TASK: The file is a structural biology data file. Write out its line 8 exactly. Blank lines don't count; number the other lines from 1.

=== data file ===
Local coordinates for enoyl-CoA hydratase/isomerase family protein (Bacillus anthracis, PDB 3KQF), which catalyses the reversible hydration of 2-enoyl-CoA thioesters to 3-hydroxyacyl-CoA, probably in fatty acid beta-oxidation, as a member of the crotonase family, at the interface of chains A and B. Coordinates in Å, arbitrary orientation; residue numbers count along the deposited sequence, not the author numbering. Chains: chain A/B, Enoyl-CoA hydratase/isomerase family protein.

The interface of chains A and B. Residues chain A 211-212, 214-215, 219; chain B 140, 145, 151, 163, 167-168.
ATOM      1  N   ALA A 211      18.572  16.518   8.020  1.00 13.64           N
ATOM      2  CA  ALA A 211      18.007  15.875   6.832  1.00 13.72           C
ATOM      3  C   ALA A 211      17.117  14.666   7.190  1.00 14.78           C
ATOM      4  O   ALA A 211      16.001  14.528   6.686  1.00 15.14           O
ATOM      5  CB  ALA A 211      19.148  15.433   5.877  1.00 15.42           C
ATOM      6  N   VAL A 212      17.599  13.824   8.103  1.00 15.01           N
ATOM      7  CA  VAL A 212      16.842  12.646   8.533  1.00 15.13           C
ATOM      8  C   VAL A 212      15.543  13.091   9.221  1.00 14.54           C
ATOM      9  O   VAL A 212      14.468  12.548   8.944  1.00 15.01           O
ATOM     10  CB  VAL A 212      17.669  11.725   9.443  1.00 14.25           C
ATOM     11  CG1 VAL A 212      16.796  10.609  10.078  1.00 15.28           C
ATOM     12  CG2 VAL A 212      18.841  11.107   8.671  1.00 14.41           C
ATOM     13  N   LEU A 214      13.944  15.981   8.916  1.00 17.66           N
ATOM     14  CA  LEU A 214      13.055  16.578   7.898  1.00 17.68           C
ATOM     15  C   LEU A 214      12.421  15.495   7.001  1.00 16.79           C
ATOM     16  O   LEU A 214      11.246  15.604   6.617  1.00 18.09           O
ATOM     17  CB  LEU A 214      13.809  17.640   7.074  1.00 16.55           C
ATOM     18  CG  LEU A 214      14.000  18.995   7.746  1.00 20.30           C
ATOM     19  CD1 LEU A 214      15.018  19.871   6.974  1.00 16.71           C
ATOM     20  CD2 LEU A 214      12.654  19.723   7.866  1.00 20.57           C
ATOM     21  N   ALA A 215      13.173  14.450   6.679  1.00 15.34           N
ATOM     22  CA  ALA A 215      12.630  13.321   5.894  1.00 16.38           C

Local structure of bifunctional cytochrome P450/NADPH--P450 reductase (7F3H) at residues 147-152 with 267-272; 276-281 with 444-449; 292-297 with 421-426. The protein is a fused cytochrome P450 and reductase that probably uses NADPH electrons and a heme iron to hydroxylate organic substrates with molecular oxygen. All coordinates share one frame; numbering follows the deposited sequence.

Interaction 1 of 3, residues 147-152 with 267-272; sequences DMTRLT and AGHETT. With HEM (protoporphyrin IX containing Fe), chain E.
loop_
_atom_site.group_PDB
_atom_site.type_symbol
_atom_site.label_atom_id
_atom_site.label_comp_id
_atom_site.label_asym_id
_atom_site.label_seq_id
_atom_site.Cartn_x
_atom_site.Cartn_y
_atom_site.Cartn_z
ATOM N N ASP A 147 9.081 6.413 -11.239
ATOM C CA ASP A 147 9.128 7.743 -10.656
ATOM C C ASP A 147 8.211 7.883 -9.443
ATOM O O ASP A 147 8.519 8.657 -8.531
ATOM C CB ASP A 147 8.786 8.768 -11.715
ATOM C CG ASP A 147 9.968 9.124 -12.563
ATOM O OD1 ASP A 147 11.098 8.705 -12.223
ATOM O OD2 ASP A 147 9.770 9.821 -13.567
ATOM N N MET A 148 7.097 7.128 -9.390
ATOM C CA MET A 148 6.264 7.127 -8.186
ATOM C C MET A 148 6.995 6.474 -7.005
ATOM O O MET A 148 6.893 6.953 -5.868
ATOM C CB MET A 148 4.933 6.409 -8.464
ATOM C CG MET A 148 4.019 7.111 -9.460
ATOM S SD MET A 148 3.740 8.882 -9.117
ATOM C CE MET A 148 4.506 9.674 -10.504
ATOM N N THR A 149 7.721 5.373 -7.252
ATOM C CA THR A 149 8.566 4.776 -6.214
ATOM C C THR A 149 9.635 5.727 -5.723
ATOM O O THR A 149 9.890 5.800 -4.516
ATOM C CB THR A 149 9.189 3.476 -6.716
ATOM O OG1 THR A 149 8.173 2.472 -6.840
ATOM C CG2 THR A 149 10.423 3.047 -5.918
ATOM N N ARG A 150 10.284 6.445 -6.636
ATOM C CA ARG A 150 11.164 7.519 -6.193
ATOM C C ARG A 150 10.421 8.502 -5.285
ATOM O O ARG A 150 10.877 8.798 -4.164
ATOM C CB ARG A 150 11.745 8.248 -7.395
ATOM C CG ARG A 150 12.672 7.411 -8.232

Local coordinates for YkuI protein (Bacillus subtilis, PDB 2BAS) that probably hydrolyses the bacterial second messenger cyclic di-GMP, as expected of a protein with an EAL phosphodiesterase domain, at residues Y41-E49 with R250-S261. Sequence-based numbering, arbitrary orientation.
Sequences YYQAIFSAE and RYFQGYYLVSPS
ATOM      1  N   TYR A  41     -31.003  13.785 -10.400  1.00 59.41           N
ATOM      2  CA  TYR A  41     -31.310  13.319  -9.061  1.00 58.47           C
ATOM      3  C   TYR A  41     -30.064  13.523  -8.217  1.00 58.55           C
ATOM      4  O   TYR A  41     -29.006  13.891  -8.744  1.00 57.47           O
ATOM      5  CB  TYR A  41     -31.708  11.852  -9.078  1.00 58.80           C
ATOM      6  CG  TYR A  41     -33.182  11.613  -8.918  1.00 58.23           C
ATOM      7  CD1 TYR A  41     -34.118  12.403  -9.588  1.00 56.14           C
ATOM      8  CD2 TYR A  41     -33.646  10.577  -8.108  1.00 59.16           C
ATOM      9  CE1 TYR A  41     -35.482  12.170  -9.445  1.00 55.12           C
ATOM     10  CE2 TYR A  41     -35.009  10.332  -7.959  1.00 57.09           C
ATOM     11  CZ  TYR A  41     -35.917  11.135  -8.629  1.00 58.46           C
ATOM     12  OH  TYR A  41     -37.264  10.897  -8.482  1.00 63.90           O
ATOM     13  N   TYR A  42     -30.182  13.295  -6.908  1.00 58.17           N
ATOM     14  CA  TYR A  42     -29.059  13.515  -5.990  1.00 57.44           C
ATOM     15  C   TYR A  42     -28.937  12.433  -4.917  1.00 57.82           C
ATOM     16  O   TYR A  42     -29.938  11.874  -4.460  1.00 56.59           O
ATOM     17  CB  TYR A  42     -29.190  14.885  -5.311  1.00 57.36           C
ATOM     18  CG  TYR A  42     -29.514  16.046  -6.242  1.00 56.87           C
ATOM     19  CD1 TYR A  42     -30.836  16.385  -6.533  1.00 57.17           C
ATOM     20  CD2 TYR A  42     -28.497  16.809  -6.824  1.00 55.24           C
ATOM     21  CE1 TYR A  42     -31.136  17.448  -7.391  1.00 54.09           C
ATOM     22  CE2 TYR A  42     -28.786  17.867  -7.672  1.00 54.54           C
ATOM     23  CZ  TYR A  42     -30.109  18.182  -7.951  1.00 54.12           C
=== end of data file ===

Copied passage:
ATOM      6  N   VAL A 212      17.599  13.824   8.103  1.00 15.01           N